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Evaluate the clinical impact of the implementation of VERIGENE gram-positive blood culture testing (BC-GP) coupled with antimicrobial stewardship result notification for children with positive blood cultures.
Quaternary children’s hospital.
Hospitalized children aged 0–21 years with positive blood culture events 1 year before and 1 year after implementation of BC-GP testing.
The primary outcome was time to optimal antibiotic therapy for positive blood cultures, defined as receiving definitive therapy without unnecessary antibiotics (pathogens) or no antibiotics (contaminants). Secondary outcomes were time to effective therapy, time to definitive therapy, and time to stopping vancomycin, length of stay, and 30-day mortality. Time-to-therapy outcomes before and after the intervention were compared using Cox regression models and interrupted time series analyses, adjusting for patient characteristics and trends over time. Gram-negative events were included as a nonequivalent dependent variable.
We included 264 preintervention events (191 gram-positive, 73 gram-negative) and 257 postintervention events (168 gram-positive, 89 gram-negative). The median age was 2.9 years (interquartile range, 0.3–10.1), and 418 pediatric patients (80.2%) had ≥1 complex chronic condition. For gram-positive isolates, implementation of BC-GP testing was associated with an immediate reduction in time to optimal therapy and time to stopping vancomycin for both analyses. BC-GP testing was associated with decreased time to definitive therapy in interrupted time series analysis but not Cox modeling. No such changes were observed for gram-negative isolates. No changes in time to effective therapy, length of stay, or mortality were associated with BC-GP.
The implementation of BC-GP testing coupled with antimicrobial stewardship result notification was associated with decreased time to optimal therapy and time to stopping vancomycin for hospitalized children with gram-positive blood culture isolates.
Fluoroquinolones (FQs) and extended-spectrum cephalosporins (ESCs) are associated with higher risk of Clostridioides difficile infection (CDI). Decreasing the unnecessary use of FQs and ESCs is a goal of antimicrobial stewardship. Understanding how prescribers perceive the risks and benefits of FQs and ESCs is needed.
We conducted interviews with clinicians from 4 hospitals. Interviews elicited respondent perceptions about the risk of ESCs, FQs, and CDI. Interviews were audio recorded, transcribed, and analyzed using a flexible coding approach.
Interviews were conducted with 64 respondents (38 physicians, 7 nurses, 6 advance practice providers, and 13 pharmacists). ESCs and FQs were perceived to have many benefits, including infrequent dosing, breadth of coverage, and greater patient adherence after hospital discharge. Prescribers stated that it was easy to make decisions about these drugs, so they were especially appealing to use in the context of time pressures. They described having difficulty discontinuing these drugs when prescribed by others due to inertia and fear. Prescribers were skeptical about targeting specific drugs as a stewardship approach and felt that the risk of a negative outcome from under treatment of a suspected bacterial infection was a higher priority than the prevention of CDI.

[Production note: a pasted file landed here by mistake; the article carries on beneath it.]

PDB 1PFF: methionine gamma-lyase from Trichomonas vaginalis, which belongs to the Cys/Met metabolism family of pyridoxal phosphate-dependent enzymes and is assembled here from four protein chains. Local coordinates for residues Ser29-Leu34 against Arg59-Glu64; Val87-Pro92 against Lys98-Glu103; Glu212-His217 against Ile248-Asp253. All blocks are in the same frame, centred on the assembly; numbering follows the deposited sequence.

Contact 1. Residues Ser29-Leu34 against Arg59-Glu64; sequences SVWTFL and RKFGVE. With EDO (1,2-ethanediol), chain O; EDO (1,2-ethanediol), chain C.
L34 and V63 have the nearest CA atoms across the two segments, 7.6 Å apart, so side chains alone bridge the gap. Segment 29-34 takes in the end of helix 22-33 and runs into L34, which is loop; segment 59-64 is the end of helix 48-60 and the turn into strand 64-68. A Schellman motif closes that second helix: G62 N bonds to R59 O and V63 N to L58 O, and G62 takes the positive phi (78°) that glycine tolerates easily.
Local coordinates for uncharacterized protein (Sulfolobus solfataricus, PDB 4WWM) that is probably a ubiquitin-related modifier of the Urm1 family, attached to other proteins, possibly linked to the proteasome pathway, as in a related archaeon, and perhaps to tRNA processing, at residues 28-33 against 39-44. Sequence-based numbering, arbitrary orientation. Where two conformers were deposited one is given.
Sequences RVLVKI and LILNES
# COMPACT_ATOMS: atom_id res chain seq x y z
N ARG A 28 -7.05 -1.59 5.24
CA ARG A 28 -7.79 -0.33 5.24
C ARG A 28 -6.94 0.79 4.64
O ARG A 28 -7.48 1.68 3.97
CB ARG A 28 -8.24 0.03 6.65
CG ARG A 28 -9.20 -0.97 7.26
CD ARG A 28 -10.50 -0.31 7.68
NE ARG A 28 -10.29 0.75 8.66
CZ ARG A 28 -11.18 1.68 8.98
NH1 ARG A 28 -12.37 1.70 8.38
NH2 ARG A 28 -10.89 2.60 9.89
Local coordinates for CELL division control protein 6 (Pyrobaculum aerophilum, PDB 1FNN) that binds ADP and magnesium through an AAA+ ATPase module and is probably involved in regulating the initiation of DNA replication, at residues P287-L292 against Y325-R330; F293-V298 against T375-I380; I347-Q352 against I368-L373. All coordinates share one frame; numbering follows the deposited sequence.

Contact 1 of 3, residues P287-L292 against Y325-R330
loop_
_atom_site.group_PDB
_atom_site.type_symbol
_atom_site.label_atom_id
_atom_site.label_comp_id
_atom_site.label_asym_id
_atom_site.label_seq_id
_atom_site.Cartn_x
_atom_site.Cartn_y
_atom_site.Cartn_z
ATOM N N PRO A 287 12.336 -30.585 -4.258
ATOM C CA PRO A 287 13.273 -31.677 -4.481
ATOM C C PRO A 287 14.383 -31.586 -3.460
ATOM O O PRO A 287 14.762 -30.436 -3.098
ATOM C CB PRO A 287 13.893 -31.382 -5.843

Prescribers in this study perceived many advantages to using ESCs and FQs, especially under conditions of time pressure and uncertainty. In making decisions about these drugs, prescribers balance risk and benefit, and they believed that the risk of CDI was acceptable in compared with the risk of undertreatment.
Resistance to extended-spectrum cephalosporins (ESC) among Enterobacteriaceae (EB) is increasingly prevalent. We sought to determine the clinical outcomes associated with community-onset ESC-resistant (ESC-R) EB urinary tract infections (UTIs) in a US health system.
Retrospective cohort study.
All patients presenting to the emergency departments (EDs) or outpatient practices with EB UTIs between 2010 and 2013 were included. Exposed patients had ESC-R EB UTIs. Unexposed patients had ESC-susceptible EB UTIs and were matched to exposed subjects 1:1 on study year. Multivariable logistic regression analyses were performed to evaluate the association between ESC-R EB UTI and the outcomes of clinical failure and inappropriate initial antibiotic therapy (IIAT).
A total of 302 patients with community-onset EB UTI were included, with 151 exposed and unexposed. On multivariable analyses, UTI due to an ESC-R EB was significantly associated with clinical failure (odds ratio [OR], 7.07; 95% confidence interval [CI], 3.16–15.82; P<.01). Other independent risk factors for clinical failure included infection with Citrobacter spp and need for hemodialysis. UTI due to an ESC-R EB was also significantly associated with IIAT (OR, 4.40; 95% CI, 2.64–7.33; P<.01).